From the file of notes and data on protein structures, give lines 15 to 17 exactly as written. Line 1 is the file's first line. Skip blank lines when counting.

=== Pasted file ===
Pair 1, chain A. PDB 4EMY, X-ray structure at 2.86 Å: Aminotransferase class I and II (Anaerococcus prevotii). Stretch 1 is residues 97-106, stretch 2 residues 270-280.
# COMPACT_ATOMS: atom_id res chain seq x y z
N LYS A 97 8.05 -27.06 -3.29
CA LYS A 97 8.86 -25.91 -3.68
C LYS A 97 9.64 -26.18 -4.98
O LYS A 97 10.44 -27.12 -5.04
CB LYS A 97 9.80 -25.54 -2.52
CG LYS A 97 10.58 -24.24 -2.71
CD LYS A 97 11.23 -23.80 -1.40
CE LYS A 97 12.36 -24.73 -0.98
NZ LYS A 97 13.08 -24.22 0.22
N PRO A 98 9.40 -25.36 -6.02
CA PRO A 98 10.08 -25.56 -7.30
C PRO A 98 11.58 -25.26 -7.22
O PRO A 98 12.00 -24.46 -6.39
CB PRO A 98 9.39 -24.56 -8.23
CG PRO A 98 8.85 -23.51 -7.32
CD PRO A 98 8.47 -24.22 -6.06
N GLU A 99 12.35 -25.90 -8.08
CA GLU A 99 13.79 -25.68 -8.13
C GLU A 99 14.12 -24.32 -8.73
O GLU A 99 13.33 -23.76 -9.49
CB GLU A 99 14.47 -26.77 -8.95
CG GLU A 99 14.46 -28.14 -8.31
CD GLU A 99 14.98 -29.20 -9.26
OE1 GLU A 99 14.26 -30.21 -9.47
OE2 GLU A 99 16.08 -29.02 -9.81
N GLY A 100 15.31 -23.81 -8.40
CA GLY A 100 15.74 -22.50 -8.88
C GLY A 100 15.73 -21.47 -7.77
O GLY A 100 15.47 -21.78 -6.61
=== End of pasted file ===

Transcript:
O PRO A 98 12.00 -24.46 -6.39
CB PRO A 98 9.39 -24.56 -8.23
CG PRO A 98 8.85 -23.51 -7.32